WeeklyWatch – News from the Fed sees US tech stocks slump

11 January 2022

Stock Take

Interest rate hike

Last week saw US technology stocks slump, after a better-than-expected jobs report bolstered expectations that the US Federal Reserve will raise interest rates in 2022.

The central bank released the minutes from its latest meeting on Wednesday last week – disclosing that officials are considering increasing interest rates sooner than investors were expecting, in order to tackle high levels of inflation. The minutes revealed that some officials believe rates should be raised ahead of the Federal Reserve meeting its goal of hitting maximum employment in the US.

The inflation effect

Ever since the coronavirus pandemic caused the shutdown of global economies, central banks have maintained stable asset prices thanks to low interest rates and other forms of support (for example, bond purchases).

That said, inflation is now growing, and so many of them have made moves to withdraw this support. The result is that some corners of the market – such as in the share prices of technology companies – are already feeling the effects.

Mark Dowding of BlueBay Asset Management, a fund manager for St. James’s Place, observes that actions such as the Federal Reserve’s impending interest rate hikes cue a shift in economic conditions – following a period in which central banks have comprehensively supported markets.

He added:

“In many respects, 2022 begins with a sense of optimism after two years of the pandemic. As normality returns, we are inclined to think that fundamentals and valuations will play a more important role in determining the path of asset prices than they have during a period characterised by abundant liquidity and market technicals.”

From pandemic to endemic?

The latest media reports indicate that the UK is moving towards ‘living with’ COVID-19 due to signs that Omicron is less severe than previous variants, and therefore brings with it a ‘new normal’.

However, the ongoing economic uncertainty suggests that investors would be wise to take a long-term view with a broad range of investments. The beauty of investing your funds across a host of assets should mean that their performance won’t be solely dependent on any one outcome.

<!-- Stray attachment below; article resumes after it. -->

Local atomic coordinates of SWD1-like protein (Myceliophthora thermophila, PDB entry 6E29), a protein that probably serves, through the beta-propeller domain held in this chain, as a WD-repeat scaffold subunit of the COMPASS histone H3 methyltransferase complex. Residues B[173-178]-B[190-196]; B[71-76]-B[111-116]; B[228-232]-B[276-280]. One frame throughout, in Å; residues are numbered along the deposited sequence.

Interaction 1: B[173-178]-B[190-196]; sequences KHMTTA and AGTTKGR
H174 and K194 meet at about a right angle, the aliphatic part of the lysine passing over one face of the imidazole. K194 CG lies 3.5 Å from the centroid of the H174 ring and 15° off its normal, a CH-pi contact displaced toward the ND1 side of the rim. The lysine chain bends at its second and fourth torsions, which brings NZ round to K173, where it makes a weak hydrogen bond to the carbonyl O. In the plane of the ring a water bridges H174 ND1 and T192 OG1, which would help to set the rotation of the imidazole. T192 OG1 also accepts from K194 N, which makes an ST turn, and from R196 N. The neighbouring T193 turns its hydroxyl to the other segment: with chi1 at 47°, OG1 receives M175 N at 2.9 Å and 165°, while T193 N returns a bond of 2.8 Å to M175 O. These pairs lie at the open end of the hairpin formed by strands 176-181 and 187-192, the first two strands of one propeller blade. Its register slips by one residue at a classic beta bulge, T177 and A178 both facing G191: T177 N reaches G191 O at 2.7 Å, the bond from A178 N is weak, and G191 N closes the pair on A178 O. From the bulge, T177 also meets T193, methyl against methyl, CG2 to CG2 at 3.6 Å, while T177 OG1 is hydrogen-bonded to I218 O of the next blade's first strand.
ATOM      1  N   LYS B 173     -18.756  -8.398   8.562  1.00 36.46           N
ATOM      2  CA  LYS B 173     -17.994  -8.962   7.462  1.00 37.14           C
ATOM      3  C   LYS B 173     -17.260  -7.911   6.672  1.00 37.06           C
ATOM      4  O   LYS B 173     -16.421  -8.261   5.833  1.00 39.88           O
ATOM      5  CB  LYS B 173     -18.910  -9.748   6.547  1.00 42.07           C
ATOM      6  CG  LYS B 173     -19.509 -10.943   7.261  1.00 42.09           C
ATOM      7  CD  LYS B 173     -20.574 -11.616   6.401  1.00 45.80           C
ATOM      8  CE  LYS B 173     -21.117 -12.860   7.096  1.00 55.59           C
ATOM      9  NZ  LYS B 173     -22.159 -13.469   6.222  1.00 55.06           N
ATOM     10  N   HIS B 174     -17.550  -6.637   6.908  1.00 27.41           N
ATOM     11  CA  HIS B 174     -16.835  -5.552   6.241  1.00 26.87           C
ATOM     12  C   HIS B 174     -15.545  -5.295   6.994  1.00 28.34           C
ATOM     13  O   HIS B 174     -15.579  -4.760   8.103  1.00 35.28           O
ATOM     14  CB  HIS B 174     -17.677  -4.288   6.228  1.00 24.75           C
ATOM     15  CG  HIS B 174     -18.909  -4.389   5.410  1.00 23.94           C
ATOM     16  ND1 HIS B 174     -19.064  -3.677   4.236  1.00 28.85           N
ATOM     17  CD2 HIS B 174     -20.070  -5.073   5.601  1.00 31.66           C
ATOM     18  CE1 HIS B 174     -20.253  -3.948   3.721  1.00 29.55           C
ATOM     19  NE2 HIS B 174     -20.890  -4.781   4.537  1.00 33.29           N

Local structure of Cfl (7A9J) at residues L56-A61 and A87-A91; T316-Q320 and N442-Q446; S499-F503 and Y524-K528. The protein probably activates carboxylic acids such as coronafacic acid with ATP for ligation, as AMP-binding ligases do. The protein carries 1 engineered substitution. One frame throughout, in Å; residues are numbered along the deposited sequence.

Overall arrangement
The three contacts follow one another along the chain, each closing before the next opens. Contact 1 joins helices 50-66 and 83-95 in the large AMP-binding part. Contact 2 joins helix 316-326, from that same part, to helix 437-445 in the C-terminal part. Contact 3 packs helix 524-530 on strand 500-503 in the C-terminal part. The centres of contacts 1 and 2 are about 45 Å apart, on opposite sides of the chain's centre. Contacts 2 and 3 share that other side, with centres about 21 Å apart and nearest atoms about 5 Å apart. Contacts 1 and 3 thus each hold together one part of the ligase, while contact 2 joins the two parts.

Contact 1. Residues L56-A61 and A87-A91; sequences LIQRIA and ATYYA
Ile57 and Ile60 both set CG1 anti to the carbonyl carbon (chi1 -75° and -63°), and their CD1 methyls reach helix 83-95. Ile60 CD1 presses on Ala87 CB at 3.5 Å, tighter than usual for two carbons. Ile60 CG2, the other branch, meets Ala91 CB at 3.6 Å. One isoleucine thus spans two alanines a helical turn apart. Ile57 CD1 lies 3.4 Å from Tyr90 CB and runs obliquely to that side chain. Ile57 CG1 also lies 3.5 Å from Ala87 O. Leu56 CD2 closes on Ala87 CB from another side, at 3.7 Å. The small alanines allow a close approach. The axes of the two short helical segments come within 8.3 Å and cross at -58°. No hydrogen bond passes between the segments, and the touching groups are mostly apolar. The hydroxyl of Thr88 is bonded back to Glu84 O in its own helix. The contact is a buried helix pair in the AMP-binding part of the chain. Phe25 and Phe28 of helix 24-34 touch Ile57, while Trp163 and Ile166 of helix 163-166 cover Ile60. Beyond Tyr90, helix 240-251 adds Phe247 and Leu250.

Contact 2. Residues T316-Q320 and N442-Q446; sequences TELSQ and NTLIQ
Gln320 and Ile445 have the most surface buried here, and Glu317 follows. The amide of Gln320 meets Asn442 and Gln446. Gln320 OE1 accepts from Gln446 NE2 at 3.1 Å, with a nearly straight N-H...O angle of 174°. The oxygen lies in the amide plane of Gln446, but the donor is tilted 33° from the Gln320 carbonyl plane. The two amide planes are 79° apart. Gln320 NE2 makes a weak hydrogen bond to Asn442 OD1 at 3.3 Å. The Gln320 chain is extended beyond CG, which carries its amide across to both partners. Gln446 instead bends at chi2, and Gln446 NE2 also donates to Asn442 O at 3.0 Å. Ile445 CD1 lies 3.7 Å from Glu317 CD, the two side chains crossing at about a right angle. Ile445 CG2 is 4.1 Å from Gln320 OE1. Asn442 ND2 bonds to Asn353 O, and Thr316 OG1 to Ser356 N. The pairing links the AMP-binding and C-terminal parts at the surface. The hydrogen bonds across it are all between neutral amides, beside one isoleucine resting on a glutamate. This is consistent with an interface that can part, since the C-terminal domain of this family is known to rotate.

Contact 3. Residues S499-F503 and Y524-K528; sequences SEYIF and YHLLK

Wealth Check 

If you’re a parent or grandparent and wish to leave something to your heirs once you’ve passed away, it’s crucial that your retirement planning accounts for this.

The reason behind it is that pensions and ISA savings can be handed down to the next generation – just as with investment properties or the family home. So, when doing your calculations and preparing for your own retirement, it’s a good idea to take a holistic approach to the whole family’s finances and weigh up how your loved ones might benefit from your pension savings when you die.

If you think that all things related to inheritance are something to only focus on around the time of writing a Will, you’re not alone.

It’s true that having a well-drawn-up Will – one that’s kept updated as your circumstances fluctuate – is essential to ensuring your beneficiaries are looked after.

However, rather than building up your assets and then deciding who gets what in your Will, it makes sense to instead imagine what kind of assets you wish to set aside for each family member, and then creating a financial plan around this.

This slight shift in thinking, from looking to the past to focusing on the future, can make all the difference when it comes to securing your family’s finances.

Will writing involves the referral to a service that is separate and distinct to those offered by St. James’s Place. Wills are not regulated by the Financial Conduct Authority.

The Last Word

“The thing that might happen in the future is you may see the emergence of a new variant that is less severe, and ultimately, in the long term, what happens is Covid becomes endemic and you have a less severe version. It’s very similar to the common cold that we’ve lived with for many years. We’re not quite there yet, but possibly Omicron is the first ray of light there that suggests that may happen in the longer term.”

Dr Mike Tildesley of the Scientific Pandemic Influenza Group on Modelling.

The information contained is correct as at the date of the article.

The information contained does not constitute investment advice and is not intended to state, indicate or imply that current or past results are indicative of future results or expectations. Where the opinions of third parties are offered, these may not necessarily reflect those of St. James’s Place or Wellesley Wealth Advisory.

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